1. Sheer egoism – Orwell argues that many people write simply to feel clever, to “be talked about, to be remembered after death, to get your own back on grown-ups in childhood, etc.” He says that this is a great motive, although most of humanity is not “acutely selfish”, and that this motive exists mainly in younger writers. He also says that it exists more in serious writers than journalists, though serious writers are “less interested in money”.
2. Aesthetic enthusiasm – Orwell explains that present in writing is the desire to make one’s writing look and sound good, having “pleasure in the impact of one sound on another, in the firmness of good prose or the rhythm of a good story.” He says that this motive is “very feeble in a lot of writers” but still present in all works of writing.
3. Historical impulse – He sums this up by simply stating this motive is the “desire to see things as they are, to find out true facts and store them up for the use of posterity.”
4. Political purpose – Orwell writes, “No book is genuinely free from political bias”, and further explains that this motive is used very commonly in all forms of writing in the broadest sense, citing a “desire to push the world in a certain direction” in every person. He concludes by saying that “the opinion that art should have nothing to do with politics is itself a political attitude.”

After reading the essay, I came up with my list. They are as follows:

1. Ego/Hubris – I love to see my name listed as the author. I enjoy when my name appears on the cover of a magazine and in the table of comments of a magazine. I wish to see my name on the spine of a traditionally published book.
2. Educating People – I have loved when I have published a magazine article then get a telephone call, letter, or email asking for more information on the subject. Sometimes because of my writing, I have received job offers and speaking engagements. I enjoy informing people about historical events, writer’s lives, and the backgrounds of people and events.
3. Desire to influence others and be held in esteem by others – Maybe this goes with number one – Hubris. I recall the pride my oldest son had when he went to college and found several of my traditionally published magazine articles while doing research. He said it was somewhat cool to quote his father’s published work in a research paper. He said some of what I wrote for journals would be in the library forever.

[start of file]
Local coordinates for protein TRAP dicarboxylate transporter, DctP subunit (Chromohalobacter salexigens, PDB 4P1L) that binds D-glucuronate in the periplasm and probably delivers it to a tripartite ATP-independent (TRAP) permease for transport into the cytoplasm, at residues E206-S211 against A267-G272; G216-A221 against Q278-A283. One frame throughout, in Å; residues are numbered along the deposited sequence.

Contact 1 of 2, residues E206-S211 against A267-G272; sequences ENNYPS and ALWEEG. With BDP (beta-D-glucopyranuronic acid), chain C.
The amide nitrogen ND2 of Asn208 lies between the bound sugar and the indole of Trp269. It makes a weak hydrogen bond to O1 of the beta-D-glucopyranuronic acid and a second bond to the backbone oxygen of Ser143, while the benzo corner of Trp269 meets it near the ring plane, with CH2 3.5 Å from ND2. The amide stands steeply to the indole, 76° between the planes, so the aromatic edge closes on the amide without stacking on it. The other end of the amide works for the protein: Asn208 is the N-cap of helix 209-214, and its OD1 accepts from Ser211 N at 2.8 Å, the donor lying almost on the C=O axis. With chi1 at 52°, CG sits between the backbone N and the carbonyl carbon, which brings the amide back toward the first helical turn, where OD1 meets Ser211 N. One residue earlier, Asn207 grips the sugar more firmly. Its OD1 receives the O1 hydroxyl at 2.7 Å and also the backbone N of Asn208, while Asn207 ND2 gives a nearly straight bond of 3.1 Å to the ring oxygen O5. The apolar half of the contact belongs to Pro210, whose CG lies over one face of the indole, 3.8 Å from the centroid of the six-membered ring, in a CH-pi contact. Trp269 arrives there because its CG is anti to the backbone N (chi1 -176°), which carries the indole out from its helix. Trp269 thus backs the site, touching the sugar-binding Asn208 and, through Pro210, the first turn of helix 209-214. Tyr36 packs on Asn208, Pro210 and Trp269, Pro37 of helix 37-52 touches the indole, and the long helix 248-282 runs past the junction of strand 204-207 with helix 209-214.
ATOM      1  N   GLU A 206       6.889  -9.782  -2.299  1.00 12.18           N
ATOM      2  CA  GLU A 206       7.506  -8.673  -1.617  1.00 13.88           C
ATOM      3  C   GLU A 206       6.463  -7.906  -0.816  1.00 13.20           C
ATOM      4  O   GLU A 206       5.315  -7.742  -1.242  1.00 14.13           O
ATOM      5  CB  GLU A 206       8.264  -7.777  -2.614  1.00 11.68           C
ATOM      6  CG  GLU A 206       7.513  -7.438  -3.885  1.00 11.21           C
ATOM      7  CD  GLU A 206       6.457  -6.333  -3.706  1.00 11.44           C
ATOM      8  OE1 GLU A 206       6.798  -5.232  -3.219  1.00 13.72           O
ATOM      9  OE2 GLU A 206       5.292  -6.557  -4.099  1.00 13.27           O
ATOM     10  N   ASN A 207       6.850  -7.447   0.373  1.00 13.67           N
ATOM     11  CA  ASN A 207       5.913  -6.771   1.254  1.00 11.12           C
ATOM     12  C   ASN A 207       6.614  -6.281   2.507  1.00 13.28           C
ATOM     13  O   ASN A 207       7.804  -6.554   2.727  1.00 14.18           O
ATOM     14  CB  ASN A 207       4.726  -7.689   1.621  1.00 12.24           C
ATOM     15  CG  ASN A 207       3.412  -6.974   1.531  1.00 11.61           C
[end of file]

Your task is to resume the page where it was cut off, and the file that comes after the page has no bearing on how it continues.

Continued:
4. Sharing my faith – I remember reading the late musician and former Beatles guitarist George Harrison’s memoir, “I, Me, Mine”. In the book, he says he purposefully wrote songs to share his beliefs and faith in Hare Krishna. I do the same to share my faith and belief in Jesus Christ. I try to do it in the normal flow of life as opposed to clobbering someone with the Bible.

If you write, why do you write?

Encourage your friends, keep reading and write.
Jimmie A. Keple

Photo credits: This file is licensed under the Creative Commons Attribution-Share Alike 2.0 Generic license. English: George Orwell in Hampstead On the corner of Pond Street and South End Road, opposite the Royal Free Hospital. The bookshop has long gone. Date: 11 May 2007. Source: From

Review: A Christmas Carol: In Prose, A Ghost Story of Christmas

300px-Charles_Dickens-A_Christmas_Carol-Title_page-First_edition_1843A Christmas Carol

A Christmas Carol is a novella by English author Charles Dickens first published by Chapman & Hall on 19 December 1843. The story tells of sour and stingy Ebenezer Scrooge’s ideological, ethical, and emotional transformation after the supernatural visits of Jacob Marley and the Ghosts of Christmas Past, Present, and Yet to Come. The novella met with instant success and critical acclaim.

The book was written and published in early Victorian era Britain when it was experiencing a nostalgic interest in its forgotten Christmas traditions, and at the time when new customs such as the Christmas tree and greeting cards were being introduced. Dickens’ sources for the tale appear to be many and varied but are principally the humiliating experiences of his childhood, his sympathy for the poor, and various Christmas stories and fairy tales.

The tale has been viewed by critics like T.A. Jackson and Paul Benjamin Davis as an indictment of 19th-century industrial capitalism, and was adapted several times to the stage. It has been credited with restoring the holiday to one of merriment and festivity in Britain and America after a period of sobriety and sombreness. A Christmas Carol remains popular, has never been out of print, and has been adapted to film, opera, and other media.